The SubPac is a product that people in the electronic music and hip-hop worlds are talking heavily about. By transferring sub-frequencies directly into your body, the Subpac allows for the direct monitoring of low-end content. In order to better understand it’s recent buzz, I contacted John Alexiou, the CEO of Subpac’s mother company, StudioFeed, and we had a chat their work.
Hi John. Can I start by asking about your audio background and what motivated you to create SubPac?
I’ve been playing music since I was five, and in my late teens I started leaning towards electronic music and bedroom production. Ever since high school, I’ve been interested in starting a music organization and my interest was to create one that links community and technology as much as possible. So I spent some time working in the finance industry to save money for it, and was able to quit that job three years ago to focus on music.
My job at SubPac tends to be more business-oriented. We have engineers who are responsible for building the product itself.
You have offices in Canada, the US and the UK. What did the process look like for spreading out to these different places?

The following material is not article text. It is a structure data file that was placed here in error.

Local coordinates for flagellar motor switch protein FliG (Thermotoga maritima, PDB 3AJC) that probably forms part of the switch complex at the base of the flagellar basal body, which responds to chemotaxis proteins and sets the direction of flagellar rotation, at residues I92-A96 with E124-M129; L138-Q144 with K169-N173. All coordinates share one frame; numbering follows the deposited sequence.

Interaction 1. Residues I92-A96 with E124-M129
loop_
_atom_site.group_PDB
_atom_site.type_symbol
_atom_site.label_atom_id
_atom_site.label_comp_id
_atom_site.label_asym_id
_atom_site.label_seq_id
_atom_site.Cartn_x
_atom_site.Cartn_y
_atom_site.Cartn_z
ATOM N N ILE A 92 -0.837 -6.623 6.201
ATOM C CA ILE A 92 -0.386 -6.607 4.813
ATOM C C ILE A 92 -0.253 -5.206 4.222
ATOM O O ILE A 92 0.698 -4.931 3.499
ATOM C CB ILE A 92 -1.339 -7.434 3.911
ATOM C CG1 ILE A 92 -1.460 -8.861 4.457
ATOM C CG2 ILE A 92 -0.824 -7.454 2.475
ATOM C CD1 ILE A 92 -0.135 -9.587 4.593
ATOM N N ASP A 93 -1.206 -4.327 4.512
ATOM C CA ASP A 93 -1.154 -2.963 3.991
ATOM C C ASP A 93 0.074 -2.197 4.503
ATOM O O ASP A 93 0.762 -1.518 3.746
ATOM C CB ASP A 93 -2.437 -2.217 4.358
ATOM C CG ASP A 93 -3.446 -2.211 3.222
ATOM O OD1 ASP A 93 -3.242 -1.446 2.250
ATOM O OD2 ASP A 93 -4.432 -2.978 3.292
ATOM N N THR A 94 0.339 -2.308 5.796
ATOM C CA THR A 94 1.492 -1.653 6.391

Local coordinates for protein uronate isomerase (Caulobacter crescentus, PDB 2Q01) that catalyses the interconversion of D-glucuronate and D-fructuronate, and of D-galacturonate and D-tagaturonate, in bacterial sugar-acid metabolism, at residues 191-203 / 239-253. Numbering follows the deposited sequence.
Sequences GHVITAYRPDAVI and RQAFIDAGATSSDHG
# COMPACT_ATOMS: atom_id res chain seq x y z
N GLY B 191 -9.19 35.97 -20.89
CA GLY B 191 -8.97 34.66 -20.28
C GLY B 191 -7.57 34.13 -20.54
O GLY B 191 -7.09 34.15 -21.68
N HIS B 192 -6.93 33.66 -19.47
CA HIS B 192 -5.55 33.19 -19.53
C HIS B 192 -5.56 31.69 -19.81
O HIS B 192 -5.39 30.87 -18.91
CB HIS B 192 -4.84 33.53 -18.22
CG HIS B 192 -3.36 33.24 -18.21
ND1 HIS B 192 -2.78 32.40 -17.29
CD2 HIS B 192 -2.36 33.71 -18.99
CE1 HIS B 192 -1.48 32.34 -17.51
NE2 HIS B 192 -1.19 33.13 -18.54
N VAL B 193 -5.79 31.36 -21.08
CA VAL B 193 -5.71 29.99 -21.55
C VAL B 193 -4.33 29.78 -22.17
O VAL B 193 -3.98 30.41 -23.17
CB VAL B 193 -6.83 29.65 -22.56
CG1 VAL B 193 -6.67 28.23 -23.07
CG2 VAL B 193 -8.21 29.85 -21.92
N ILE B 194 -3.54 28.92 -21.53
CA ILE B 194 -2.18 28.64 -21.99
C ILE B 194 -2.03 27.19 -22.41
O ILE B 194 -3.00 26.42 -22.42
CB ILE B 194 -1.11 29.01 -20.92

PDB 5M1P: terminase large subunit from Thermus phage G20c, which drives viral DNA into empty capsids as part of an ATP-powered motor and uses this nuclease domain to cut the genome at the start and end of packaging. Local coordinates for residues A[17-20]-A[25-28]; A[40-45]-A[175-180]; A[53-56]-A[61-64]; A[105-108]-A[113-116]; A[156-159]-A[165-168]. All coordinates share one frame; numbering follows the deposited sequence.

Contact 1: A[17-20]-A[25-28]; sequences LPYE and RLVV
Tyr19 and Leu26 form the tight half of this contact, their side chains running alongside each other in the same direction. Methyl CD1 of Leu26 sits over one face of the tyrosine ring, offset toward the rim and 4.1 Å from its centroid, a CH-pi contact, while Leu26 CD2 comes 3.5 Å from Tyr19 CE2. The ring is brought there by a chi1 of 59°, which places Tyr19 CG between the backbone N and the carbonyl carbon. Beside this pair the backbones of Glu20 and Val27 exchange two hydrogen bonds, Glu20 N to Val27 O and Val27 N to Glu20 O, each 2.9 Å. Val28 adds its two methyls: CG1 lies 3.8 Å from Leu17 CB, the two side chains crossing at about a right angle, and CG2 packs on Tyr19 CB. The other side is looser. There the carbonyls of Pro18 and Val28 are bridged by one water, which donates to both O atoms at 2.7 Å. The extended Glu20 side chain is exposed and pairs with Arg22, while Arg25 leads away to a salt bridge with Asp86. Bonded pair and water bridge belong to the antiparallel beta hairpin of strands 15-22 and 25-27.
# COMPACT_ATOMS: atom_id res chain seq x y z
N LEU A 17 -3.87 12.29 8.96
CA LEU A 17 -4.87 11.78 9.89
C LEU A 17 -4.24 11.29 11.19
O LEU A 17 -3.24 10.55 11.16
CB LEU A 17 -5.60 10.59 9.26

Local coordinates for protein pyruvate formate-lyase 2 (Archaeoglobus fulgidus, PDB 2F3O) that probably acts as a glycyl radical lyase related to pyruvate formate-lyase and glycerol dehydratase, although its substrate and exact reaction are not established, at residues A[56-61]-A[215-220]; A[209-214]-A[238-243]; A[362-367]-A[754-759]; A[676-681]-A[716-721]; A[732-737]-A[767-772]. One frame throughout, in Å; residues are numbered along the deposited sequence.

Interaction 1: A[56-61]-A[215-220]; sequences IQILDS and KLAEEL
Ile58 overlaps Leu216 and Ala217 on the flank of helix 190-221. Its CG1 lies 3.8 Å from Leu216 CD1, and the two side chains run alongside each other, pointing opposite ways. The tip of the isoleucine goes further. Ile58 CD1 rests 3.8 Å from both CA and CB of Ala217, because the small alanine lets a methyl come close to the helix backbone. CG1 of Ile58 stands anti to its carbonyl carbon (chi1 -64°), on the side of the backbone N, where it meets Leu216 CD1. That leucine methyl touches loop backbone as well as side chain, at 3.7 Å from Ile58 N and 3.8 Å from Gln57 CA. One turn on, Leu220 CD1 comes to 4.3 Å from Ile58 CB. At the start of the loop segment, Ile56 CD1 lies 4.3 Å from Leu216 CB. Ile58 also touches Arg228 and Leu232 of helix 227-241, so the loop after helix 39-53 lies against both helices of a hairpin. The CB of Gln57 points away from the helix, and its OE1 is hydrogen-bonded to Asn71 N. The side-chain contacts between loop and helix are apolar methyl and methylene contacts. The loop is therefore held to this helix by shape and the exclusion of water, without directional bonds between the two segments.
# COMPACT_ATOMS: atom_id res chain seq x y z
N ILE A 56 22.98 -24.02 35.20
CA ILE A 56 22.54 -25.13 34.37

Our first office was in Toronto. We had a studio thre that artists could come to produce music and do streamed DJ sets. We also had an engineering lab where we worked on the SubPac. It wasn’t until we had the first prototype that we started looking at other spaces. LA and London were the two cities that really embraced what we were trying to do. Obviously, there’s a long history of bass culture in the UK and there’s a ton of creativity coming out of the West Coast. So we got lucky in terms of locations. We have a minimal footprint in both cities, but it was important for us to be physically located in places that pushed the envelope from technology and bass culture standpoints.
When I look at the Subpac website, it isn’t immediately obvious that Subpac is associated with StudioFeed. Was it a deliberate move to portray SubPac as a stand-alone entity by giving it a website of its own?
Because it’s a new type of product, we really want it to have its own identity. StudioFeed is meant to be the incubator for different ideas, and SubPac is our first. So we like the idea of spinning off these ideas to have their own types of personalities. Unlike coming up with a MIDI interface or headphones, which people are familiar with, there is a challenge in educating people about a new type of product. So we felt this was the best way to do that.
Where did the initial idea for SubPac come from?
The original idea came up in the late 90s. I had been going to events which revolved around sound system culture and rave parties. I hadn’t been exposed to a proper sound system until 1996, which was life changing. Years later, I started to research things like tactile sound, and as time passed, more low frequency-based music was being released. However, the way it was produced was through earbuds and laptop speakers, which was the opposite of what was needed for this type of music. So there was obviously a dimension missing, which was the physical dimension that connects the dots on the recent productions that are being put out.